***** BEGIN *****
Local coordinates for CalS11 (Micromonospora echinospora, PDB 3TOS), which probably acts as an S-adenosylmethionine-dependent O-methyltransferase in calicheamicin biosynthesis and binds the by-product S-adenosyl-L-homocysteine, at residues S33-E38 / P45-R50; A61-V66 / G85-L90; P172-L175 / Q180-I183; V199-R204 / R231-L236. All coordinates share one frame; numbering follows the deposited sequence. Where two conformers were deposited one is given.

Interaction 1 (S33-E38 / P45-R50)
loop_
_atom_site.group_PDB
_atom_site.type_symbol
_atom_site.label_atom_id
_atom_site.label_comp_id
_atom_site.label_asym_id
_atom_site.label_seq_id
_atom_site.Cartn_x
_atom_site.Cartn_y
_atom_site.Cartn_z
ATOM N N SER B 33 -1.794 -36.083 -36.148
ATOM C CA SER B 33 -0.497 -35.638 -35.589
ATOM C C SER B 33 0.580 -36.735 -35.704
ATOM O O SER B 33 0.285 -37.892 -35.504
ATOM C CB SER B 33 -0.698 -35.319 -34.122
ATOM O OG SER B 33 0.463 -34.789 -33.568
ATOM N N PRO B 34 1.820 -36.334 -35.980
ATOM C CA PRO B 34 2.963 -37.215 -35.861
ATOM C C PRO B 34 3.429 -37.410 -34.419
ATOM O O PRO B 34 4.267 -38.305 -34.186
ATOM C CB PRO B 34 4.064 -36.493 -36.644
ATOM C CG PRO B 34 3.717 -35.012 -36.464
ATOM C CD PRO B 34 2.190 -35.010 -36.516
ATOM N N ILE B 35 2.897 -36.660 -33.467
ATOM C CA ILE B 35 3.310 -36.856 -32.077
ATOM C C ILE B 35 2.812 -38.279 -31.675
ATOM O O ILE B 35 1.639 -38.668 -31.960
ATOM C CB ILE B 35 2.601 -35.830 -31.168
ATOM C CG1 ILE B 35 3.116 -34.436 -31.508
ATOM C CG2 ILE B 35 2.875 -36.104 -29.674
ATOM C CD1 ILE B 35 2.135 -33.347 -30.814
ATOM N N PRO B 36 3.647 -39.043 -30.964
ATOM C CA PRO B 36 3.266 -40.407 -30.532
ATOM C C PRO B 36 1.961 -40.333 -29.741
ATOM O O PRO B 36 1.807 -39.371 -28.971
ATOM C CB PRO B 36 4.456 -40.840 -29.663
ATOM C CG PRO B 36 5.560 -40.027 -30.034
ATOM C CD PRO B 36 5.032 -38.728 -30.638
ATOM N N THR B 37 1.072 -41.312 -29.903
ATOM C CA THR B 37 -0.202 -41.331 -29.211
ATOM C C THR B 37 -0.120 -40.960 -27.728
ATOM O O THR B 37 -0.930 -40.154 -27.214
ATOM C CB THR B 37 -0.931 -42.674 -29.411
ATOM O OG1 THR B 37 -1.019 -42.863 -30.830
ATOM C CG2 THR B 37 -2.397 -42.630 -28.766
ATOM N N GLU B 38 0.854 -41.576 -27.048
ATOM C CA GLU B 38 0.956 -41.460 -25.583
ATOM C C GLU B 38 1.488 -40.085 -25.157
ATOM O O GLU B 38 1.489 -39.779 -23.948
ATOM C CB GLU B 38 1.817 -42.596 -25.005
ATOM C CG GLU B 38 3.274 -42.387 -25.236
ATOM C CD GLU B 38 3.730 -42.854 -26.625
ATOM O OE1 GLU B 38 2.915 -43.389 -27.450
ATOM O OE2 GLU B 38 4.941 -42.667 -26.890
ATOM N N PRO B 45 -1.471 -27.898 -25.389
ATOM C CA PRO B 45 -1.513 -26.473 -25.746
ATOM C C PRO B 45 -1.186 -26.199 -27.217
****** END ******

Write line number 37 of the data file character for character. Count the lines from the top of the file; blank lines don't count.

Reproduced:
ATOM O O PRO B 36 1.807 -39.371 -28.971